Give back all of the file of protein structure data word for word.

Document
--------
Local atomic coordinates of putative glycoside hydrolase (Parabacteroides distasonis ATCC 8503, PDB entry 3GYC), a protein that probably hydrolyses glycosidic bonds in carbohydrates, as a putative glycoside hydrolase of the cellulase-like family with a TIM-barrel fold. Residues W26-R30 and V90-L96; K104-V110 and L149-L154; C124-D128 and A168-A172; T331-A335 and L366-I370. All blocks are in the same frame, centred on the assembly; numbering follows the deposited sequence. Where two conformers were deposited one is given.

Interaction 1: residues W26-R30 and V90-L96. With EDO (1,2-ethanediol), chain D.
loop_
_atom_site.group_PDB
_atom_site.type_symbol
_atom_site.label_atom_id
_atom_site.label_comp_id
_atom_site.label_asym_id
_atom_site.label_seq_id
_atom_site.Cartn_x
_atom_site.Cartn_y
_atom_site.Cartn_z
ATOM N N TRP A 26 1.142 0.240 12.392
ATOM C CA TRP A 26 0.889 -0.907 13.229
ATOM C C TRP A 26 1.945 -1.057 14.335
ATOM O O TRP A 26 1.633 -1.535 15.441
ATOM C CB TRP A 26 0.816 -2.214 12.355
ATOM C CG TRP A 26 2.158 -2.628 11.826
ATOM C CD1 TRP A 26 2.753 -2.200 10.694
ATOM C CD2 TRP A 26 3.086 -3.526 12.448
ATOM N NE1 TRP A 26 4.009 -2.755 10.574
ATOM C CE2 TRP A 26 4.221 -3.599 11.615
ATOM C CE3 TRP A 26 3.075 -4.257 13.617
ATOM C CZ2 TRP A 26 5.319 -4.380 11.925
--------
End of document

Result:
Local atomic coordinates of putative glycoside hydrolase (Parabacteroides distasonis ATCC 8503, PDB entry 3GYC), a protein that probably hydrolyses glycosidic bonds in carbohydrates, as a putative glycoside hydrolase of the cellulase-like family with a TIM-barrel fold. Residues W26-R30 and V90-L96; K104-V110 and L149-L154; C124-D128 and A168-A172; T331-A335 and L366-I370. All blocks are in the same frame, centred on the assembly; numbering follows the deposited sequence. Where two conformers were deposited one is given.

Interaction 1: residues W26-R30 and V90-L96. With EDO (1,2-ethanediol), chain D.
loop_
_atom_site.group_PDB
_atom_site.type_symbol
_atom_site.label_atom_id
_atom_site.label_comp_id
_atom_site.label_asym_id
_atom_site.label_seq_id
_atom_site.Cartn_x
_atom_site.Cartn_y
_atom_site.Cartn_z
ATOM N N TRP A 26 1.142 0.240 12.392
ATOM C CA TRP A 26 0.889 -0.907 13.229
ATOM C C TRP A 26 1.945 -1.057 14.335
ATOM O O TRP A 26 1.633 -1.535 15.441
ATOM C CB TRP A 26 0.816 -2.214 12.355
ATOM C CG TRP A 26 2.158 -2.628 11.826
ATOM C CD1 TRP A 26 2.753 -2.200 10.694
ATOM C CD2 TRP A 26 3.086 -3.526 12.448
ATOM N NE1 TRP A 26 4.009 -2.755 10.574
ATOM C CE2 TRP A 26 4.221 -3.599 11.615
ATOM C CE3 TRP A 26 3.075 -4.257 13.617
ATOM C CZ2 TRP A 26 5.319 -4.380 11.925